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Memories and legacy

I’ve recently stumbled upon a show called The Repair Shop and admit I’ve become hooked!

The basis of the show is that several highly skilled craftspeople take in old items of huge sentimental value from the public and repair them back to, or as close to, their original state.

The stories of these items, and the reactions of their owners when they come back days after dropping off the old and batted pieces to see them restored to their original beauty, are incredibly moving to say the least.

The emotions that arise when these people see their pieces restored are incredible. They talk about the amazing memories that come flooding back and how their parents or grandparents would love to see that the grandfather clock or simple child’s toy are still providing joy all these years later.

Creating lifelong memories

The last episode I saw really got me thinking about memories and legacy and how we as financial planners help create this for our clients and their families.

A lady in her 90s brought in an accordion that her father used to play for her when she was a child. It had certainly seen better days. However, the wonderful craftspeople at The Repair Shop not only managed to restore it back to its original glory but, when she came to pick it up, played the song that her father used to play.

You could see the pure joy of the wonderful memories that this conjured up for her, transporting her back more than 80 years. She talked about how happy she was that this was now going to be passed down to her grandchildren and great-grandchildren, so that they could enjoy this wonderful legacy of such a happy time for her.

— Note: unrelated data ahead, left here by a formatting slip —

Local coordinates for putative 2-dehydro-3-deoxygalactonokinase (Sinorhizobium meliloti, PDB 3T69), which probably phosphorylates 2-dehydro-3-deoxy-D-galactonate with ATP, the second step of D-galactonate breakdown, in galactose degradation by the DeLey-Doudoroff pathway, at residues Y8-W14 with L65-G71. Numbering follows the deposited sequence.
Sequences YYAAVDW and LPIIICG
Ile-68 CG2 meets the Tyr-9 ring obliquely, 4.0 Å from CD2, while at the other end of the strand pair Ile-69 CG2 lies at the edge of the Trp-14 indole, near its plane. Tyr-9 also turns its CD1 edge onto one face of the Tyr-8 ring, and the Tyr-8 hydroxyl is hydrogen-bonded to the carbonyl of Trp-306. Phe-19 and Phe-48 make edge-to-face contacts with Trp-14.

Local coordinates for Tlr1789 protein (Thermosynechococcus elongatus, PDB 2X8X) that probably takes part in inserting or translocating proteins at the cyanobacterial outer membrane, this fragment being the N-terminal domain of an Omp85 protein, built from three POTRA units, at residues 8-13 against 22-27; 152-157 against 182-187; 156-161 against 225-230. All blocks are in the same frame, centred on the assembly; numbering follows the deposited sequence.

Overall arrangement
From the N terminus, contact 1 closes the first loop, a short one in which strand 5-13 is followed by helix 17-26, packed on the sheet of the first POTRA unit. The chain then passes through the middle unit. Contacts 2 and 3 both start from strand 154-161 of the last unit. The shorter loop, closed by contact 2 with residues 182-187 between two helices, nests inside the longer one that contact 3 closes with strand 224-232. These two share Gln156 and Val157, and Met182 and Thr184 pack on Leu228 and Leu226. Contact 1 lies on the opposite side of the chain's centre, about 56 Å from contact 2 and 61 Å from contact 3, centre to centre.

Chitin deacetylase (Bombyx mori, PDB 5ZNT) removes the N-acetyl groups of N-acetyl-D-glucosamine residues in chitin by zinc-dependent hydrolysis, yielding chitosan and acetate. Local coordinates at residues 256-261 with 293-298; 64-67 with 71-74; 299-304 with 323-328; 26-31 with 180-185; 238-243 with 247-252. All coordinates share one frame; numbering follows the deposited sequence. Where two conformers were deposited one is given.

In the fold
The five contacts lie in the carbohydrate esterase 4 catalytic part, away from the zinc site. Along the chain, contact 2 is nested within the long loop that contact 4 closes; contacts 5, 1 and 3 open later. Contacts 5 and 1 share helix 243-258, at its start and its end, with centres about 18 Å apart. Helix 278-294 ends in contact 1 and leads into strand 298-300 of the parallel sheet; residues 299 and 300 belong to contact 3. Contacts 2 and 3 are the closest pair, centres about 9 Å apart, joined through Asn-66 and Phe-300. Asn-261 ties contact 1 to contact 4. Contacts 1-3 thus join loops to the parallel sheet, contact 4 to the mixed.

Our money should do the same. It should allow us to create lifelong memories that we look back on with joy. We should want our money to be able to leave a legacy that means we can help our family, friends, or causes close to our heart when we are no longer here.

Getting the best return on life

Great financial planning is so much more than investments and pensions. It is about creating plans, so you get the best return on life. It is about distilling why money is important to you and how you want to use it to make the most of your time that is left.

But most importantly, it is about creating amazing lifelong memories and leaving a legacy that ensures your impact can be felt for future generations.

And to see this happen with my clients is amazing! I’ve recently started working with a couple that are in their late 50s and planning in detail the legacy they want to leave.

They want to set up a charitable foundation to ensure their money goes to causes close their hearts. In addition, they want to gift money to their three daughters over the next few years to be able to help with a few key life goals such as education, homes and cars. Meanwhile, the couple themselves have plans to travel the world to watch cricket.

Creating memories and leaving a legacy were their main two objectives. Helping them do this makes me feel like a craftsman on The Repair Shop, unveiling the reconditioned, pristine grandfather clock for them to admire, reminisce and feel joyful about.


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